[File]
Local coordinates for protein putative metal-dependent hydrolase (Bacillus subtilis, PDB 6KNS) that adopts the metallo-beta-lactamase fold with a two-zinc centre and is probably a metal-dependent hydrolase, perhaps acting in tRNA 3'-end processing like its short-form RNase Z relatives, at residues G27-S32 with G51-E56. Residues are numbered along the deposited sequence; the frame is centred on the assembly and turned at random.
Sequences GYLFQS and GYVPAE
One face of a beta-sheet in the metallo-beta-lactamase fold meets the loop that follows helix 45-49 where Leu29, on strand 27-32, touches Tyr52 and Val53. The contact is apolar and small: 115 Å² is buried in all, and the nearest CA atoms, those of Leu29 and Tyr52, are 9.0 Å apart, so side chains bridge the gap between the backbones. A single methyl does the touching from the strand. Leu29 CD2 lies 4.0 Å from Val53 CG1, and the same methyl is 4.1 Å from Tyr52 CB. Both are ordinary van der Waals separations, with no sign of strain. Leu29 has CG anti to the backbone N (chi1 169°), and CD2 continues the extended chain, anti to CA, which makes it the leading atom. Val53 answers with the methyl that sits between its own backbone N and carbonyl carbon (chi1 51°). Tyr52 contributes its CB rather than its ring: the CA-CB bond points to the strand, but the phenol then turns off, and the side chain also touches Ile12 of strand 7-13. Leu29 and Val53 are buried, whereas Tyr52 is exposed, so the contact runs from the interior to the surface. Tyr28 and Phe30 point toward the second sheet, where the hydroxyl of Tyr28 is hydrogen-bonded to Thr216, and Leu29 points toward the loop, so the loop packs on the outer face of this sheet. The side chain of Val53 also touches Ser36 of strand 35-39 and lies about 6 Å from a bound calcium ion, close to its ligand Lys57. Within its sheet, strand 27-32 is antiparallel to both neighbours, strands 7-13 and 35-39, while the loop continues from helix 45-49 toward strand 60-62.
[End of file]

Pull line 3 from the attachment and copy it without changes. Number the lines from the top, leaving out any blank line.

One face of a beta-sheet in the metallo-beta-lactamase fold meets the loop that follows helix 45-49 where Leu29, on strand 27-32, touches Tyr52 and Val53. The contact is apolar and small: 115 Å² is buried in all, and the nearest CA atoms, those of Leu29 and Tyr52, are 9.0 Å apart, so side chains bridge the gap between the backbones. A single methyl does the touching from the strand. Leu29 CD2 lies 4.0 Å from Val53 CG1, and the same methyl is 4.1 Å from Tyr52 CB. Both are ordinary van der Waals separations, with no sign of strain. Leu29 has CG anti to the backbone N (chi1 169°), and CD2 continues the extended chain, anti to CA, which makes it the leading atom. Val53 answers with the methyl that sits between its own backbone N and carbonyl carbon (chi1 51°). Tyr52 contributes its CB rather than its ring: the CA-CB bond points to the strand, but the phenol then turns off, and the side chain also touches Ile12 of strand 7-13. Leu29 and Val53 are buried, whereas Tyr52 is exposed, so the contact runs from the interior to the surface. Tyr28 and Phe30 point toward the second sheet, where the hydroxyl of Tyr28 is hydrogen-bonded to Thr216, and Leu29 points toward the loop, so the loop packs on the outer face of this sheet. The side chain of Val53 also touches Ser36 of strand 35-39 and lies about 6 Å from a bound calcium ion, close to its ligand Lys57. Within its sheet, strand 27-32 is antiparallel to both neighbours, strands 7-13 and 35-39, while the loop continues from helix 45-49 toward strand 60-62.